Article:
Earlier this year, a feminist meme sprang up on the microblogging site Tumblr. Participants posted messages that began “I need feminism because ” and completed the thought with their personal takes on the issue. A heterosexual man declared he needed feminism because his friends mistook his habit of treating women decently as a ploy to pick up women… or a sign that he was gay. Someone said “I need feminism because we keep confusing objectification of women with liberation of women.” Others addressed workplace discrimination, restrictive gender roles, pervasive sexual violence and harassment, etc. It was hugely popular. A group of antifeminist “men’s rights activists” (MRAs) reacted by launching a syntactically parallel counter-campaign on Twitter. They replaced the word “feminism” with “masculism” in a newly created hashtag: #INeedMasculismBecause.
What unfolded, thanks to the immense viral force of hashtags, points to a new dialectic; a new approach to how people hash out – so to speak – their philosophical disputes.
A hashtag (for the uninitiated among us) is a string of text preceded by a pound sign (#) that operates as a label for packets of content on various social networking and microblogging platforms, most notably, Twitter. It’s a simple typographical convention that requires no specialized skill. Anyone posting on such sites can create hashtags and attach them to their messages. Hashtags are searchable and hyperlinked, so anyone interested in the topic described by a hashtag can find posts on that topic grouped together in a streamlined, easy to follow configuration, like a live, continually updating index. At least, that’s the theory.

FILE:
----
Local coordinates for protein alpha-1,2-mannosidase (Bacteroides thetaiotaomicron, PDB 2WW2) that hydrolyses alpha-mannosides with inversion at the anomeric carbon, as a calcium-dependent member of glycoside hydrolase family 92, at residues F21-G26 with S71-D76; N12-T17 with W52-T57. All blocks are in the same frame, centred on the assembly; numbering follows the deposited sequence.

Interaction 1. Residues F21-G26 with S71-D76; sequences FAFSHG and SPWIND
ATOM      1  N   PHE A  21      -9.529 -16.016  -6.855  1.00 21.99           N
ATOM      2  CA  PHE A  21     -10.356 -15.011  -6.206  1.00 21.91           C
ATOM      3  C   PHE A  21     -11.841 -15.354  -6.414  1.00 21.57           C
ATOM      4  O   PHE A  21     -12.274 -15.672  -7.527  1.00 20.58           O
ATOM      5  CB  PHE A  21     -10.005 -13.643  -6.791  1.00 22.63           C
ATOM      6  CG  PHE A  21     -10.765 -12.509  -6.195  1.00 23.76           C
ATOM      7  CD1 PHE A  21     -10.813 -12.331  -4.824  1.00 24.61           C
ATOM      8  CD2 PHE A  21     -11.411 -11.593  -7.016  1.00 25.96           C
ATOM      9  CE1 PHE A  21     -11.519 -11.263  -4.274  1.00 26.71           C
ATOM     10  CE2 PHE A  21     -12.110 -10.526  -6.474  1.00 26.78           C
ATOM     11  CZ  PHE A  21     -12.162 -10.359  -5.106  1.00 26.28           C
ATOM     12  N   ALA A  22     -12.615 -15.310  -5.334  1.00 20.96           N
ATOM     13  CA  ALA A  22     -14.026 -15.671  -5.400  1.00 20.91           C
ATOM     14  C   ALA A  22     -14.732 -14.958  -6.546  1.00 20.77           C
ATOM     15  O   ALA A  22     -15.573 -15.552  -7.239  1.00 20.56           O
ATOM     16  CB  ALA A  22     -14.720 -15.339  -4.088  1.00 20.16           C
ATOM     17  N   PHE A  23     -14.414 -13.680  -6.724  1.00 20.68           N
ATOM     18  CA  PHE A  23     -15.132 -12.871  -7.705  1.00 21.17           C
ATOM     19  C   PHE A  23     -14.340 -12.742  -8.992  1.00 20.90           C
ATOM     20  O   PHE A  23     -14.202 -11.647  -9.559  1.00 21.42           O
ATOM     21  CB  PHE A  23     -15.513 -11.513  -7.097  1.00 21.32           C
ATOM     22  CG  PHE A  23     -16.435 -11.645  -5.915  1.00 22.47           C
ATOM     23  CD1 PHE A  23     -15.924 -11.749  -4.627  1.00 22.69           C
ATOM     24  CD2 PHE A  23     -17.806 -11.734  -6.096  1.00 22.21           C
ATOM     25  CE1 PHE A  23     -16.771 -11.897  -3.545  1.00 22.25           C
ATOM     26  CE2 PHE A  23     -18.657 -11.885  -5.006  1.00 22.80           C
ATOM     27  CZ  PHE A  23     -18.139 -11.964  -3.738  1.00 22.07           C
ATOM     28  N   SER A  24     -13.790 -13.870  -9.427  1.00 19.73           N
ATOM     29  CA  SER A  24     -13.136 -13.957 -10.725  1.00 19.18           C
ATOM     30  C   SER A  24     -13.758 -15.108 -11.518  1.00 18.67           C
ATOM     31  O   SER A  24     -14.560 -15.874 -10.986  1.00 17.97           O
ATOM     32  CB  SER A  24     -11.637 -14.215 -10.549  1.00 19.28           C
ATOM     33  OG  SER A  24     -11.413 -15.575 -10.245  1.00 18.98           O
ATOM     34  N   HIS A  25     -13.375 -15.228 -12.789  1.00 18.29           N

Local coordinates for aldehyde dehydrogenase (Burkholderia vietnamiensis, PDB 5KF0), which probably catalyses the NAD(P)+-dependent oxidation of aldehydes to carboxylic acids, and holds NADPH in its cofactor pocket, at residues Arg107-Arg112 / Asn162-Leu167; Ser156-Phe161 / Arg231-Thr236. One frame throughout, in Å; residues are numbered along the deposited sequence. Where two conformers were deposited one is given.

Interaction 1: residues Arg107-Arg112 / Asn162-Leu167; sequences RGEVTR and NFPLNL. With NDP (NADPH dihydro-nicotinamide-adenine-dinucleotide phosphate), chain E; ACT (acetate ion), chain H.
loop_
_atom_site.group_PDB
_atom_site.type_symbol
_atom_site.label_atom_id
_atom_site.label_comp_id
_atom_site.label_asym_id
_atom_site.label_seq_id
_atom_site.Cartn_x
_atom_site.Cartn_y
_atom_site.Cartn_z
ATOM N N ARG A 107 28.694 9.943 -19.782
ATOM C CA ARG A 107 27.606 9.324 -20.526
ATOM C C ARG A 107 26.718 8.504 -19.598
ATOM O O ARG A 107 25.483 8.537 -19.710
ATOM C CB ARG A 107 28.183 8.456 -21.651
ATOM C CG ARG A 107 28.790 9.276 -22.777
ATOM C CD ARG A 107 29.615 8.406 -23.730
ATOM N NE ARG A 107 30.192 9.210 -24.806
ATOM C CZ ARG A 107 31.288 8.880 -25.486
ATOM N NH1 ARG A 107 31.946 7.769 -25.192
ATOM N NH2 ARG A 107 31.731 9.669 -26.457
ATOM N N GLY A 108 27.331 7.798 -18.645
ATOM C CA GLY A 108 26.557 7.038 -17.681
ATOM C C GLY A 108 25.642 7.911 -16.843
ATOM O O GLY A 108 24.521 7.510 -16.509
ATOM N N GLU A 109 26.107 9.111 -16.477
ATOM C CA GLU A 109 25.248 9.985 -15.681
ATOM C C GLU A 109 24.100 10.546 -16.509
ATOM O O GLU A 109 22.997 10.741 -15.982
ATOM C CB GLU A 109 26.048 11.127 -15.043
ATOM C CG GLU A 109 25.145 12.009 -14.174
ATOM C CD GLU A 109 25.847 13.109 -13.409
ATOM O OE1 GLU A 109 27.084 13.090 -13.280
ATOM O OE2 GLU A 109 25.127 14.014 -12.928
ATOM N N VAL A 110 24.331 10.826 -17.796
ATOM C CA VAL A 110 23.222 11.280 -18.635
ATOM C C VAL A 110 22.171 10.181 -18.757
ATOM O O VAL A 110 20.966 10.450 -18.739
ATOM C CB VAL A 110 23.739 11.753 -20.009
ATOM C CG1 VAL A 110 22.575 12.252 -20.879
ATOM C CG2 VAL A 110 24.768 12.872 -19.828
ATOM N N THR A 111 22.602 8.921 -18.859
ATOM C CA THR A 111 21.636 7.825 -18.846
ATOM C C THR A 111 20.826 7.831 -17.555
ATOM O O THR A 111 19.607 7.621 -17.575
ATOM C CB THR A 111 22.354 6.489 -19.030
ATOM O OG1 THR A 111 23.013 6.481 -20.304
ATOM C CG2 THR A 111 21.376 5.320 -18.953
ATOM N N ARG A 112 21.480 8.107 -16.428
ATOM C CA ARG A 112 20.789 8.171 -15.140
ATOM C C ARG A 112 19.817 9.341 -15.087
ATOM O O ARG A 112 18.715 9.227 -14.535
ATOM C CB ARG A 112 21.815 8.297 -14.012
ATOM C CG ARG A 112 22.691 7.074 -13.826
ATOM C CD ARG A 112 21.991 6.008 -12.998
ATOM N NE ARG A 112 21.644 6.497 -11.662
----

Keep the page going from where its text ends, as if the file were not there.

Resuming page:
Popular hashtags are highlighted in various ways. On Twitter, frequently used hashtags become “trending topics” and are displayed on every user’s profile page. This allows people to learn what others are talking about in their community and maybe even get a handle on some piece of the zeitgeist. Again, that’s the theory.
In practice, hashtags are used mostly as promotional copy. Trending topics let you increase and accelerate the visibility of whatever you’re promoting by getting others to tweet your hashtag. The search and link features serve as a sort of broadcast channel rolled right into the promotional text. This means hashtags are ideal vehicles for pushing commercial products and services, jokes, pranks, professional association events, cultural programmes, public service announcements, political campaigns, and ideological rallies.
If you have a nose for hot trends influencing your target demographic, you can even manipulate that to create an artificial buzz around your hashtag. When hashtags first came out, you could have easily sold candy to tweens by labeling your campaign “#JustinBieberCool.” You can probably still sell to the same kids, now in their teens, by switching to “#JustinBieberDork.” Each day, one promotional hashtag (usually for a commercial interest) outright buys the top spot on that day’s “trending topics” list (for up to $200,000), with no pretense that anyone is actually tweeting about it.